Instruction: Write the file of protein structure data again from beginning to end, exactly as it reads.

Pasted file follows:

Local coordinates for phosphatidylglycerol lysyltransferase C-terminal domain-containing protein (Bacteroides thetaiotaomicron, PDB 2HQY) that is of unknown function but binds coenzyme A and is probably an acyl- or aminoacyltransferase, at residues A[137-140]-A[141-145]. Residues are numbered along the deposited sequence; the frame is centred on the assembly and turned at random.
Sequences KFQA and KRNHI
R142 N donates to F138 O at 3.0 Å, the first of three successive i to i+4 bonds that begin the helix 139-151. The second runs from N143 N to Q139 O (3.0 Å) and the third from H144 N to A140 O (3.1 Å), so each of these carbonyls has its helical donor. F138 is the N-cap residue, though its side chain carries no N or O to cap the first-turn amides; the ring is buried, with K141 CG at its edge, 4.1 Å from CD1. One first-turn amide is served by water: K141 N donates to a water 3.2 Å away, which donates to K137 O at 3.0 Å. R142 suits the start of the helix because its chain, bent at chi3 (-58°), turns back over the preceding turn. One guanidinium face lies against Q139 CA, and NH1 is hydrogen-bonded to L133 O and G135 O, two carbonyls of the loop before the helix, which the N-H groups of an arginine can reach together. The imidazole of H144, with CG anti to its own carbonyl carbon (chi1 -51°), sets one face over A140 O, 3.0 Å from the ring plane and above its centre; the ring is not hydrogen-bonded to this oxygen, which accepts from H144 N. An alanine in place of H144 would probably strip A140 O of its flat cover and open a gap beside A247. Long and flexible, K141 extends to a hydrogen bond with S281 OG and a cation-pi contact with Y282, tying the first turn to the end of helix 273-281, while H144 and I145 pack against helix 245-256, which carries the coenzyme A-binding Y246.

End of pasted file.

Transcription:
Local coordinates for phosphatidylglycerol lysyltransferase C-terminal domain-containing protein (Bacteroides thetaiotaomicron, PDB 2HQY) that is of unknown function but binds coenzyme A and is probably an acyl- or aminoacyltransferase, at residues A[137-140]-A[141-145]. Residues are numbered along the deposited sequence; the frame is centred on the assembly and turned at random.
Sequences KFQA and KRNHI
R142 N donates to F138 O at 3.0 Å, the first of three successive i to i+4 bonds that begin the helix 139-151. The second runs from N143 N to Q139 O (3.0 Å) and the third from H144 N to A140 O (3.1 Å), so each of these carbonyls has its helical donor. F138 is the N-cap residue, though its side chain carries no N or O to cap the first-turn amides; the ring is buried, with K141 CG at its edge, 4.1 Å from CD1. One first-turn amide is served by water: K141 N donates to a water 3.2 Å away, which donates to K137 O at 3.0 Å. R142 suits the start of the helix because its chain, bent at chi3 (-58°), turns back over the preceding turn. One guanidinium face lies against Q139 CA, and NH1 is hydrogen-bonded to L133 O and G135 O, two carbonyls of the loop before the helix, which the N-H groups of an arginine can reach together. The imidazole of H144, with CG anti to its own carbonyl carbon (chi1 -51°), sets one face over A140 O, 3.0 Å from the ring plane and above its centre; the ring is not hydrogen-bonded to this oxygen, which accepts from H144 N. An alanine in place of H144 would probably strip A140 O of its flat cover and open a gap beside A247. Long and flexible, K141 extends to a hydrogen bond with S281 OG and a cation-pi contact with Y282, tying the first turn to the end of helix 273-281, while H144 and I145 pack against helix 245-256, which carries the coenzyme A-binding Y246.